Parents already grappling with the cost of living and work pressures can add another uphill battle to the list, as Australian children stop in their early learning years of reading.
An exclusive survey by consumer data company Fonto revealed that 98 percent of parents think reading is very important or very important to their children’s writing and spelling skills, but it has been reported that nearly half of school-aged children only enjoy reading books a little (46 percent). )), and one in five teenagers between the ages of 14 and 18 is said to not enjoy reading at all.
Australian Catholic University Professor of Educational Psychology John Munro described the closure as a “real problem” and said the phenomenon was more pronounced in boys.
“Research in this area shows in about the fifth or sixth grade… a lot of boys avoid engaging in reading,” he said. “When you look at the NAPLAN data, girls, especially after third grade, outperform boys in reading comprehension.
“The more you read, the better you read. When you need to read to learn — in Years 7, 8, 9, and 10 — students who read better will build knowledge better.
“There are real effects that go beyond just ‘enjoying reading’.
Professor Munro said that as children move from “guardian/child to secondary to peer groups”, boys especially need to see other male parents read. He recommended that parents use “scaffolding” to help children think about what they are reading before they start.
“What could happen… what could this person do, and what could the problem be. Have the student put a part of themselves in the text – that’s what they do when they play video games.”
The shutdown is now worse than before, said Dr. Jennifer Buckingham, director of research strategy at MultiLit, “because there is more competition for the way children spend their leisure time”.
“It’s partly because of this interest and the appeal of being on phones and playing games, but there’s also an amplifying effect,” said Dr. Buckingham.
“When children don’t pay constant attention to something like reading a book, their reading stamina decreases, so it becomes easier to get distracted.”
Both Professor Munro and Dr. Buckingham strongly recommended that joint reading not be abandoned, including during the teenage years.
Don’t think, ‘Well, they can read – mission accomplished,’ said Dr. Buckingham.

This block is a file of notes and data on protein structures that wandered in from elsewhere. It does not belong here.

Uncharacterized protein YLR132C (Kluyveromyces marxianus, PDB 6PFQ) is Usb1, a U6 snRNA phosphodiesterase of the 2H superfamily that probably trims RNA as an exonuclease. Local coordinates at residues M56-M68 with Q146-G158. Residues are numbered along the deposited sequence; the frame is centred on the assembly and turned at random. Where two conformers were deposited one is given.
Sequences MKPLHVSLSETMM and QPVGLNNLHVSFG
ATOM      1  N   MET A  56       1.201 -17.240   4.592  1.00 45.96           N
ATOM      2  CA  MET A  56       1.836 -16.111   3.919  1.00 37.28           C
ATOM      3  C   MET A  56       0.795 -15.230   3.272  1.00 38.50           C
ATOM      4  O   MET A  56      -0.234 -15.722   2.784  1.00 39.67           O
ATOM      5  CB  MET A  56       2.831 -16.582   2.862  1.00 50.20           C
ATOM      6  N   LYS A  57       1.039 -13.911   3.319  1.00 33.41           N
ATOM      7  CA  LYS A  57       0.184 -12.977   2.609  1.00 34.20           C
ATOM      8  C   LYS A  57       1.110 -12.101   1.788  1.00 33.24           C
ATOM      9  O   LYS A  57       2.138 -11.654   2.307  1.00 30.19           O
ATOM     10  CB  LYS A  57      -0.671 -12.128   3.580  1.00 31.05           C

“Read to them for the first five or ten minutes, and then say, ‘Well, I’d really like to see you at least finish this chapter.’ And then the next night… have them tell you what happened.”
Fonto’s survey results come as Kids News opens registrations for the Prime Minister’s Spelling Bee, a free online competition aimed at boosting students’ spelling skills in years 3-8. Both experts said that spelling was “really important”.
“Spelling should be targeted,” Professor Munro said. “Learning spelling letter patterns that connect meaning, spelling increases vocabulary and really relates to the accuracy with which people say the words.”
Dr. Buckingham said that if a student knows how to spell a word, they are more likely to remember and use it.
“This is especially important for writing,” she said. “Writing is greatly hindered when students do not know how to spell well.”
Do your kids have what it takes to be the best “bee”? Test their skills with the Spelling Bee sticker
Fonto’s survey of more than 1,500 parents also notes that healthy sales in the children’s book category through Covid don’t tell the full story, with 41% of 14-18 year olds rarely or never reading books, And 36 each of the 100 rarely or don’t read the books they’ve chosen for themselves.
In fact, 56 per cent of parents surveyed said that Covid had impacted teaching their children to read and write.
Working mom Renee Novitarger said her son Zach, 11, “has been really enjoying reading” but “has stopped working in the last year”.
“Right now, Zack doesn’t read at all — it’s a constant struggle trying to get him to read,” she said. “I bought him a Kindle, but that didn’t work either…never used it.”
As Zach heads off to high school next year, “Mrs. Nowytarger’s biggest fear is that he’ll get lost in the system.”
“He’s going to a bigger school where one day you don’t have the same teacher, one day outside, so they’re going to lose track of where he’s already,” she said, adding that the Prime Minister’s spell bee was a “great idea.”
“It gives them encouragement, he cares about them,” she said.
Registration for the Prime Minister’s Spelling Bee is now open over here.
about the bee
The Spelling Bee for Prime is a free online competition for students in years 3-8.
Students in their school compete in three competition levels: the green level for years 3-4, the orange level for years 5-6 and the red level for years 7-8.
They get 30 randomly selected words from the competition level and have 25 seconds to write each answer. Students with the correct words advance to the finals in the fastest time.
Teachers can register their students from July 25, and school tours will start on August 15. The State/Territory Finals will be held on September 1-2, and the National Finals will be held on September 8.
National Champion prizes in each age group include a trip to Canberra to meet the Prime Minister and an iPad, as well as a $1,000 voucher for their school.
visit kidsnews.com.au for more information
Originally Posted as Parents face an uphill battle as school-aged children lose interest in reading